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Fostering positive crosscultural attitudes through languages teaching

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By David E Ingram, Minoru Kono, Shirley O'Neill, Masako Sasaki

Published: 2008
ISBN: 978-1-921214-39-4
Pages: ii+244
Imprint: Post Pressed


The first years of the 21st Century have tragically demonstrated that few issues are so important in the world as that of relationships between nations, faiths and ethnic groups. It is the contention of the authors that the most positive response that can be made to this situation is for societies to try to ensure that each generation grows up with attitudes conducive to harmonious and rewarding lives in the multicultural world in which they live.

Societies have basically two tools open to them to ensure such harmony: legislation and the concomitant litigation to suppress acts of disunity or gratuitous antagonism between groups and, more positively, education by which to try to foster positive cross-cultural attitudes. Within education, it is the present authors' belief that properly designed languages education can be an effective element to achieve this goal.

This book reviews some of the research into the relationship between languages education and cross-cultural (and inter-cultural) attitudes. It also reports on two large-scale surveys of cross-cultural attitudes amongst Year 10 students in Brisbane, Australia and Akita Prefecture, Japan. It shows that languages education does not inevitably create more positive cross-cultural attitudes and, indeed, the outcome of languages education may be harder or more negative attitudes unless a number of elements of course design and methodology are also in place.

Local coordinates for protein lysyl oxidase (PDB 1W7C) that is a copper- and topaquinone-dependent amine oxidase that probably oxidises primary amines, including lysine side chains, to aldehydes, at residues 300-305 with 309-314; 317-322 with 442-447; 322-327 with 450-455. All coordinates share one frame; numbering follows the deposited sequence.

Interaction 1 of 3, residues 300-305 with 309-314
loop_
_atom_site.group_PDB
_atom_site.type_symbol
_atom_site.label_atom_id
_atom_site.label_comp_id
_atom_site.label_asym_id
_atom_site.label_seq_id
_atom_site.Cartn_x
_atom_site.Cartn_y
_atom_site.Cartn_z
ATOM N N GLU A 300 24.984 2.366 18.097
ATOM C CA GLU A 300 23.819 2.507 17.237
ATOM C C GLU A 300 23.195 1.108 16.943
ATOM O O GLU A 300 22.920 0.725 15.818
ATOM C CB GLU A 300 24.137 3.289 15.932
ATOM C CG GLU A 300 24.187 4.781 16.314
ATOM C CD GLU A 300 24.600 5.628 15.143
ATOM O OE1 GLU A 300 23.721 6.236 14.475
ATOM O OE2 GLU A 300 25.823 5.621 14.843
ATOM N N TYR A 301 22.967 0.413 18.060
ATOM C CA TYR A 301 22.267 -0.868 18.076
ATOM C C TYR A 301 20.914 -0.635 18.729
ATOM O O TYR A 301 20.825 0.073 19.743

The studies provide insights of interest to languages education and to teachers and policy-makers who wish to find ways to positively influence students' cross-cultural attitudes or to enhance the inter-cultural attitudes and inter-ethnic relationships in multicultural societies.

This book is intended for anyone interested in languages education and, in particular, in the vital importance of fostering more positive cross-cultural attitudes and inter-cultural relationships in the world of the 21st Century. It may be of interest to policy-makers who need to justify the place of languages in the education system and who see a need for good quality languages education to foster, in addition to good language skills, positive cross-cultural attitudes conducive to life in our increasingly multicultural multiracial, and multilingual world. It may also be of interest to curriculum planners and not least, to language teachers and student teachers as they design their courses and plan their lessons.